FDA Approved Drugs and User Comments: DOFETILIDE

User Comments:


For Arrhythmia: “After many months of suffering from Afib and trying all possible meds my electrophysiologist put me on Tikosyn and after first dose in the hospital I immediately converted. That was over 4 years ago. I am on 500micrograms twice a day plus Carvedilol 2x and Xarelto. I have eliminated caffeine and wine, only drink wine spritzer after dinner. No Afib since beginning, now am on dofetilide, a generic version of Tikosyn. Other than a stuffy nose occasionally or being a little thirsty during night only very positive experience for me. Also, of course, the high cost of medication, even the generic version is still costly. I am a 73 years old woman and wonder if I have to stay on it for the rest of my life to feel normal.”

isei (taken for 2 to 5 years) October 16, 2017


Tikosyn (dofetilide) for Arrhythmia: “Been on 500mcg Tikosyn taken twice daily for 2 months. Went into sinus rhythm after 2nd dose in the hospital. Experienced headaches and some chest pressure. After one month I began getting indigestion daily, gained weight while eating less, have daily headaches, exceptional thirst, and fatigue. My cardiologist said to continue same dose, along with 25mg metoprolol and 20mg xarelto for another 3 months. With the quality of life being less than before, I don’t know if I can hold off that long.”

Sal22 October 12, 2017


Tikosyn (dofetilide) for Arrhythmia: “Due to Medicare requirements, I had to switch to Tikosyn when the Sotalol I’d been on for years wasn’t working. Cardiologist suggested an Ablation procedure but until I had tried the Tikosyn, Medicare wouldn’t approve the Ablation. The Tikosyn neither brought me out of the A-fib as they hoped nor has kept me out of A-fib. So to get the requirements all done, I have been in A-fib for approximately 2 months – unable to do much more than sit in a recliner all day – and I still have to wait another 2 weeks to be able to get the Ablation done. My ankles and feet have started swelling, so looking at another 3.5 hour trip to my cardiologist due to that side effect of the drug. Unimpressed!”

Lonniebear (taken for 1 to 6 months) May 8, 2017


Tikosyn (dofetilide) for Arrhythmia: “Put on Tikosyn (while in hospital) for 24 hours post cardiac ablation for A-fib. Doctors did not like the looks of the QT wave after 12 hours and reduced dosage by half. Doctors were still alarmed with EKG results after reduced dosage and 12 more hours; discontinued medication at that time. Next time someone tells me they want to put me on a medication so scary it requires extra days in the Hospital, more blood tests and EKGs in the middle of the night – and the possibility it could cause sudden cardiac arrest and death…… Decline! Just sayin.”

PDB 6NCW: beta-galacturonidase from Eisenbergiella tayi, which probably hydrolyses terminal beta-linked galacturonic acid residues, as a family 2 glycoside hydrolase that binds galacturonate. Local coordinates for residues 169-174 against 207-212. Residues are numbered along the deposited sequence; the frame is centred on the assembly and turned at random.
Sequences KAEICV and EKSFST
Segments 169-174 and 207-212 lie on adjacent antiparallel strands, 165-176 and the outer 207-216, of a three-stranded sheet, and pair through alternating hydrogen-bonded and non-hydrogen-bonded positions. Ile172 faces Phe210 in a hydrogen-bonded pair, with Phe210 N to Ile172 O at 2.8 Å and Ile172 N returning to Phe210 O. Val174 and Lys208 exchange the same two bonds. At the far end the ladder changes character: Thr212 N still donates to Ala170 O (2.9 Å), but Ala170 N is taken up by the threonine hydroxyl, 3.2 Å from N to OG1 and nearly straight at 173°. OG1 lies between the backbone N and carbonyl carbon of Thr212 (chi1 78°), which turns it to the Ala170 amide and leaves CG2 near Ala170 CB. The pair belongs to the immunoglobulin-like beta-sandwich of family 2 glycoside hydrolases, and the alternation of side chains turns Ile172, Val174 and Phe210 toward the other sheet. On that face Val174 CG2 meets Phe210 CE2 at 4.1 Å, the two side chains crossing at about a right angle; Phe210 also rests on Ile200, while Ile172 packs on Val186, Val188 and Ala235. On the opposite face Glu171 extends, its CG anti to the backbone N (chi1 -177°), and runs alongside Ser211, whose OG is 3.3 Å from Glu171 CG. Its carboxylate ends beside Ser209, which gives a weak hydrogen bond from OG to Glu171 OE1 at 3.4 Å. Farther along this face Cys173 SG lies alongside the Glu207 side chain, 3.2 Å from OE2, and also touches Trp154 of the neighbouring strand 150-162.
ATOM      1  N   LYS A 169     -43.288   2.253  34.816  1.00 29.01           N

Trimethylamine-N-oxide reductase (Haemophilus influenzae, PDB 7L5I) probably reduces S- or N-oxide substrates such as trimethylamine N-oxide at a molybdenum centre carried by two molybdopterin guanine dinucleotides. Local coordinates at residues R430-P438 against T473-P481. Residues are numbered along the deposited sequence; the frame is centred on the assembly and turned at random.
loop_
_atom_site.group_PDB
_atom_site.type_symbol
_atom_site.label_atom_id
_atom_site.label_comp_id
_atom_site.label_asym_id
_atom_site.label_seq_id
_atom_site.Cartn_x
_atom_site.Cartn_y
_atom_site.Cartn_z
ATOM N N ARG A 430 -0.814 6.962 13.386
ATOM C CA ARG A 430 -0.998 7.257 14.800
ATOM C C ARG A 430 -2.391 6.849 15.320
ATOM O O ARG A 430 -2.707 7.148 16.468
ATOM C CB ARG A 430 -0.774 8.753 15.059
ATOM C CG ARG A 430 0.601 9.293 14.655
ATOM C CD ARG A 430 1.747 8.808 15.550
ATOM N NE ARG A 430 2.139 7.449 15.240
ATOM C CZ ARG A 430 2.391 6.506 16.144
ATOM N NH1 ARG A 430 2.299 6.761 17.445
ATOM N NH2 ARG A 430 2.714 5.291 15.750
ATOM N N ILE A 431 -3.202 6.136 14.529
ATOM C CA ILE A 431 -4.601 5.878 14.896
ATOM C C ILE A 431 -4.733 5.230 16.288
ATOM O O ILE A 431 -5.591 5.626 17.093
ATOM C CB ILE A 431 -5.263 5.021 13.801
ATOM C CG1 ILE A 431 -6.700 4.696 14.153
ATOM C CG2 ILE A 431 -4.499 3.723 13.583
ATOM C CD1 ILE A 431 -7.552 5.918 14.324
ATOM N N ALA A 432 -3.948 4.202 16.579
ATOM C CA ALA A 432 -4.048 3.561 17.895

Lakath (taken for less than 1 month) April 28, 2017


For Arrhythmia: “Side effects for me are pain & weakness in right leg, knee, ankle. Also, have had some afib. My INR has been dropping. Also, on Coumadin. Have been on Dofetilide for 2 mos.”

Negative (taken for 1 to 6 months) February 28, 2017


Tikosyn (dofetilide) for Arrhythmia: “Went on Tikosyn 250 mcg twice daily for almost 5 years and it worked like 100%. No side effects that I was aware of. Did the ‘guy’ thing and took myself off of this medication. SR was good for almost 2 years and today I’m going back to the hospital for the 3 day stay. Always leery of oblation and cardioversion, but my cardiologist highly recommended the Tikosyn route once again. My wife is going to the hospital with me this morning… not as a visitor, but will try the Tikosyn route too! She has AF with a high pulse rate while my AF is the slower heartbeat type. Will check in in 3 days to let you know how well Tikosyn has done. We are both 74 years old and other than this AF thing, are in very good health.”

BobWL (taken for 2 to 5 years) December 12, 2016

* The Content is not intended to be a substitute for professional medical advice, diagnosis, or treatment. Always seek the advice of your physician or other qualified health provider with any questions you may have regarding a medical condition.